Activation of the brain's stress response in the 'mood center' of the brain produces sex-dependent changes
Sex Differences in Corticotropin-Releasing Factor Receptor-1 Action Within the Dorsal Raphe Nucleus in Stress Responsivity [See the original abstract on PubMed]
Authors: Alexis R. Howerton, Alison V. Roland, Jessica M. Fluharty, Anikò Marshall, Alon Chen, Derek Daniels, Sheryl G. Beck, Tracy L. Bale
Brief prepared by: Felicia Davatolhagh
Brief approved by: Elaine Liu & Carolyn Keating
Section Chief: David Reiner
Date posted: August 10, 2017
Brief in Brief (TL;DR)
What do we know: Women are twice as likely as men to suffer from stress-related disorders, such as depression and anxiety. A hormone called CRF is involved in the stress response and can act in in the 'mood center' of the brain, a region called the dorsal raphe.
What don’t we know: Does CRF act differently within the dorsal raphe in males and females?
What this study shows: CRF in the dorsal raphe does work differently in males and females. Females have a decreased response to CRF, compared to males.
What we can do in the future because of this study:We can better understand sex differences that exist in stress-related disorders and improve how we treat men and women that have these disorders.
Why you should care: CRF-targeting drugs, which are used to treat disorders such as depression, anxiety, and addiction, are sometimes unsuccessful in patients. Identifying and addressing sex differences in the brain's stress response might help fix this.
Brief for Non-Neuroscientists
In the United States, women are twice as likely as men to be afflicted by a stress-related affective disorder. Corticotropin-releasing factor (CRF) is a peptide hormone and neurotransmitter that mediates stress response through signaling in an area of the brain called the dorsal raphe (DR). CRF receptor-1 (CRFr1) inactivators have been extensively studied in the hope that they can alleviate symptoms of stress-related affective disorders; however, none has been successful in clinical trials. Differences in stress response circuitry between males and females might account for these unsatisfactory results. This study found that in males, infusions of a CRFr1 antagonist into the DR reduced production of the stress hormone corticosterone and alleviated anxiety-like behavior. On the other hand, the CRFr1 antagonist did not affect corticosterone levels or behavior in females. These results suggest sex-dependent differences in CRFr1 activity in the DR. Overall, these findings warrant further investigation into pharmacological therapies tailored toward sex-dependent differences in the brain's stress response system.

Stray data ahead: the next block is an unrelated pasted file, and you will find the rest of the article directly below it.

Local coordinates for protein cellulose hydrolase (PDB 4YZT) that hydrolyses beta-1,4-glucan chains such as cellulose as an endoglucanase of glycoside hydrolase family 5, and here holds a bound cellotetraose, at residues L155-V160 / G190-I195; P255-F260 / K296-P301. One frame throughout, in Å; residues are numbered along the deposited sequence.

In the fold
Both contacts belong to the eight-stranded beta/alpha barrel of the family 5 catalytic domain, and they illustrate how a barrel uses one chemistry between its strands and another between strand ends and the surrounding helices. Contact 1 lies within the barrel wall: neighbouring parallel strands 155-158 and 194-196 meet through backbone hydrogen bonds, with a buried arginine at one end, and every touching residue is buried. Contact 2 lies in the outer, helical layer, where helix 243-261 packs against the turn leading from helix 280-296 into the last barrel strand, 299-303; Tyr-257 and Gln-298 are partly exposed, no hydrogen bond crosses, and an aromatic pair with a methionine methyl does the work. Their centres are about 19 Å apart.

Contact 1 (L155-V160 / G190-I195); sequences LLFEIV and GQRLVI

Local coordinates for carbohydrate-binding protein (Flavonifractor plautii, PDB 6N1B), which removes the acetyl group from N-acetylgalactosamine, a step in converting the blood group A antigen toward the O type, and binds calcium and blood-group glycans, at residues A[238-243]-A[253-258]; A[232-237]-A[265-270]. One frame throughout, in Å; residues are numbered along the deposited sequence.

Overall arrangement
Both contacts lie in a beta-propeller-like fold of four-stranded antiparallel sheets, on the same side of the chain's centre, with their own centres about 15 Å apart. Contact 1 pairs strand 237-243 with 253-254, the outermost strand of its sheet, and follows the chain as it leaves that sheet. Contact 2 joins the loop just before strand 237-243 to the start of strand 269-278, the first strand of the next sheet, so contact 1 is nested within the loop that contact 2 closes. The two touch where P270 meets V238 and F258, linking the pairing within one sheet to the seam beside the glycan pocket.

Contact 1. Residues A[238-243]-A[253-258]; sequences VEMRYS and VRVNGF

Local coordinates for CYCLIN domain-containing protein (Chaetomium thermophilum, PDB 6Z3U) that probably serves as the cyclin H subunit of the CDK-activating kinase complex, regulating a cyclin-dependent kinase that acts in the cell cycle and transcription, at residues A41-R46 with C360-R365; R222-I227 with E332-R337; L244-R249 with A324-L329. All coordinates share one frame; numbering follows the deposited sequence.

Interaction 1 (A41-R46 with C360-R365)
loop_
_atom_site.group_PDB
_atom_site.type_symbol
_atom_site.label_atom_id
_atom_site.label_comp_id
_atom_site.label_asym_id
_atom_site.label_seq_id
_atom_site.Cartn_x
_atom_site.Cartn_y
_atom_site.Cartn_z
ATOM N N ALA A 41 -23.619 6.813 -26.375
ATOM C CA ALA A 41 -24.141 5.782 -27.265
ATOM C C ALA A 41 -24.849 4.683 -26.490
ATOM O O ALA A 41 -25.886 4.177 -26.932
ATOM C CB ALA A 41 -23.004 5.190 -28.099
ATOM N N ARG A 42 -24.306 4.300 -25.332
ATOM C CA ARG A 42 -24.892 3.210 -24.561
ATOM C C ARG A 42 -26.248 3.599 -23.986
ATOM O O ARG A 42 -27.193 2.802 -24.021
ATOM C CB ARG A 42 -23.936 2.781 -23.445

Brief for Neuroscientists
The prevalence of affective disorders is twice as high in women as it is in men. Corticotropin-releasing factor (CRF) has been shown to contribute to the development of affective disorders through excessive activation of its receptor CRFr1. The dorsal raphe (DR) is implicated in the central stress pathway response, through activation of CRFr1. This study aimed to elucidate the sex differences within the DR in response to stress, specifically examining CRF modulation in the DR circuits. Infusion of the CRFr1 antagonist NBI35965 (NBI) or CRF into the DR, resulted in robust bidirectional modulation of corticosterone production and behavioral stress response in males, while females were minimally responsive. Furthermore, male mice showed enhanced membrane excitability following CRF application, but the response in female mice was blunted. Therefore, these sex differences in stress circuitry might explain why CRFr1 antagonists have been unsuccessful in clinical trials. These studies warrant further investigation into pharmacological treatments directed at addressing sex differences in the CRF system.